Some types of coral -- such as staghorn, with its long, spindly branches -- are making a comeback at Glover's Reef. Scientists don't exactly know why, except that they are increasingly finding that some species are more resilient than others.

"That's what we look for here, signs of recovery," said Carr, who now serves as the research station's interim manager. Carr said that he and other scientists have been stunned by how global warming has affected the local habitat. "More than half of the corals of the Belize barrier reef are bleached white," Carr said. "They appear lifeless. Will they recover? It is a deeply troubling question, because it highlights the scary notion that we do not know what will happen next. Coral bleaching is linked to global warming. We don't know the consequences of this phenomenon. We humans now live on a strange planet whose atmosphere and ecology we no longer comprehend."

Small Sacrifices to Make

Belize, home to the second-longest coral reef in the world, ranks as a popular diving and snorkeling destination. Most marine-oriented tourists visit Ambergris Caye, which boasts larger reefs, many more hotels and a humming night life. But it has not escaped the damage that has affected Glover's Reef and other parts of the Caribbean.

Glover's Reef does not fit the definition of a mainstream tourist attraction. The atoll comprises several islands called cayes (pronounced "keys"). Southwest Caye features Isla Marisol, a small resort, and Island Expeditions, a kayaking operation. Long Caye has Off the Wall Dive Center and Resort, and Slickrock Adventures, a kayak and snorkeling tour operation that has private island beach cabanas as a base camp. Northeast Caye boasts Glover's Atoll Resort, a rustic retreat with thatched huts, composting toilets and no electricity. The resort includes a dormitory with two rooms boasting four beds each, as well as a camping site and private huts. (The WCS marine research station, where I stayed, lies on Middle Caye, but only scientists can stay there.)

The resorts vary in style, though none is particularly glamorous. Isla Marisol is a slightly upscale, pleasant resort run by Eddie Usher, a Belizean whose family owns the island. A charming bar overlooks the ocean, and there are two-person air-conditioned cabanas as well as a couple of secluded four-person cabanas with ocean views. Usher also runs dive tours to see whale sharks and other marine life, and he allows Island Expeditions to launch from his resort.

If you're affiliated with a scientific organization and pursuing research, the WCS station is the area's best bargain. Like Glover's Island Resort, the research station lacks indoor plumbing, air conditioning and hot showers. Aside from that it's fabulous: The island offers gorgeous views of the ocean, and taking a dip simply involves walking down to the dock and jumping into the wonderfully warm water. (There is one downside: Sharks swim right up to the dock, so you need to stay alert while swimming.) At night the scientists and I sat out on the balcony of our building and watched the full moon shine on the sea, a view that rivaled the scenery of any elegant beach resort.

If you're willing to sacrifice a little bit of comfort, Glover's Reef offers a way to see firsthand a secluded reef that is on the front lines of climate change. And since it's unclear how this ecosystem will fare in the rising temperatures the globe is likely to experience in years to come, you might want to get down there while it lasts.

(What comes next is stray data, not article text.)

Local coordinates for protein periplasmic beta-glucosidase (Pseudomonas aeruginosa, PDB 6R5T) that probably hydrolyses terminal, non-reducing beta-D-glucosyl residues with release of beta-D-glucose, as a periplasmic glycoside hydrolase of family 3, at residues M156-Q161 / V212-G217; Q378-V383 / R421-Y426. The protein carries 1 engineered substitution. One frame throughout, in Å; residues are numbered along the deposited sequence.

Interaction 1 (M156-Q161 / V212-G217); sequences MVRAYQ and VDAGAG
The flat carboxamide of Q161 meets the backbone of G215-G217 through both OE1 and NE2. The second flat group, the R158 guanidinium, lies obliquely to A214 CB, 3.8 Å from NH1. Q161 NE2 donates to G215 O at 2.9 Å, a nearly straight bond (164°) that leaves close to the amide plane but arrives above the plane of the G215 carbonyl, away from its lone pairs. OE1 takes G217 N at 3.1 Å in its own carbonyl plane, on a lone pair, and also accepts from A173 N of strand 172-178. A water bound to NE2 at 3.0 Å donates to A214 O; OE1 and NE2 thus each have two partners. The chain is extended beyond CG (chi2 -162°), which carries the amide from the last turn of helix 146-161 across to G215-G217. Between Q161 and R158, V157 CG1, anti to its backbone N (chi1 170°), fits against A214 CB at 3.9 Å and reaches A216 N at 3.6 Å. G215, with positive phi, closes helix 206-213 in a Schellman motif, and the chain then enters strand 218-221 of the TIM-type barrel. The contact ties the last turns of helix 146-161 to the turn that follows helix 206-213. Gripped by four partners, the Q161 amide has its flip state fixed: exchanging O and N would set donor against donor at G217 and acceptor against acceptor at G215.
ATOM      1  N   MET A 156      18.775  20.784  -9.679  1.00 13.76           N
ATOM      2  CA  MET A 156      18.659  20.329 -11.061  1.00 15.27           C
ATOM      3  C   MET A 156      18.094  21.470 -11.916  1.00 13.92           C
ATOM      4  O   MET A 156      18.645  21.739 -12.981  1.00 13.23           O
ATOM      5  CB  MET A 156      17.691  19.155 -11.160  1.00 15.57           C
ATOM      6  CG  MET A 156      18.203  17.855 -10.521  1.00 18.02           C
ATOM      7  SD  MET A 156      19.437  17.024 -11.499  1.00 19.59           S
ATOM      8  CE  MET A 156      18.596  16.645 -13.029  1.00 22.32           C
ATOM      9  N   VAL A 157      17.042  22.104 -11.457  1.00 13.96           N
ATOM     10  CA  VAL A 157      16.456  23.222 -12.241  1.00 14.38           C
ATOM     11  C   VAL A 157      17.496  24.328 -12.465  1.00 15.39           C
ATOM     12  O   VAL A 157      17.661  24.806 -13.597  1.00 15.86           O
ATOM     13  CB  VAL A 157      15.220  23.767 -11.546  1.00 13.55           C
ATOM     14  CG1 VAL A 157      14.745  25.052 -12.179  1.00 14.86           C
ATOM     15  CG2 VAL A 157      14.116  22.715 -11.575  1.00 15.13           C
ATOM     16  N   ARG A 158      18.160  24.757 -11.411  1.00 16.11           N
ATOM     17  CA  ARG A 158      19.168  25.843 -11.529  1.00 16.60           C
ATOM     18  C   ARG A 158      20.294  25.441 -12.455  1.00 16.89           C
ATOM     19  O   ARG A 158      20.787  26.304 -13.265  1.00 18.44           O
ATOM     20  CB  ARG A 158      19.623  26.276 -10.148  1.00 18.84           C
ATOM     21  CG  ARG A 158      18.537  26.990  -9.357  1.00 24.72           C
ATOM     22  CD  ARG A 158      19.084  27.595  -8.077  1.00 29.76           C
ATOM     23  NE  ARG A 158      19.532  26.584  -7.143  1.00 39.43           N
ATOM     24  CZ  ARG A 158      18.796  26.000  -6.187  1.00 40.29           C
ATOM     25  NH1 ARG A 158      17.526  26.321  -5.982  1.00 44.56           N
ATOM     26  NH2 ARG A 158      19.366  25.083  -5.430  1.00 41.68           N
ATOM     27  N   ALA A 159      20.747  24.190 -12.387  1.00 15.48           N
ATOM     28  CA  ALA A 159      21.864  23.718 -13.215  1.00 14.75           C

Juliet Eilperin, The Post's national environmental reporter, is writing a book on sharks, to be published in spring 2009 by Knopf-Pantheon.

Tuesday, June 19, 2007

Fishy logic

From our friend Nick Atkinson, who runs the excellent blog

Fish fills in the gaps about unknown rivals

Astatotilapia burtoni

Published in: Natural History Magazine
Reference: Nature
DOI: 10.1038/nature05511

“Pick your battles wisely” is sound advice that people forget all too often. We could learn a thing or two from Astatotilapia burtoni, a little cichlid fish from the shallows of Lake Tanganyika in central Africa.

New research shows that A. burtoni possesses surprising powers of logic—for a fish. The males can deduce the pecking order among their rivals after watching only some of them fight each other.

Logan Grosenick and his adviser, Russell D. Fernald, a biologist at Stanford University, along with a colleague, placed “bystander” fish in the central part of an experimental tank. There the bystanders could watch staged, one-on-one fights between five rival males in compartments around the tank’s perimeter. To establish a dominance hierarchy among the rivals, the investigators predetermined the outcome of each fight by handicapping one contender—removing it from the water to stress it, then placing it in the other’s home tank. Only closely ranked rivals were pitted against one another. Thus the bystanders watched fish A fight and beat fish B, B fight and beat C, and so on through fish E.

After exposing eight bystanders to either two or four of the fights each day for eleven days, the investigators tested whether the bystanders had been able to infer the complete hierarchy despite the gaps in their knowledge. Each bystander was shown two males that had never fought—A and E or B and D—in compartments on opposite sides of the tank. In nearly all the trials, the bystander clearly identified the lower ranking of the two males, visiting him first and spending longer near him (a sensible preference, considering a bystander’s improved odds at beating a low-ranking rival). That cognitive leap is roughly equivalent to the reasoning abilities children attain around age four. Not bad for a fish!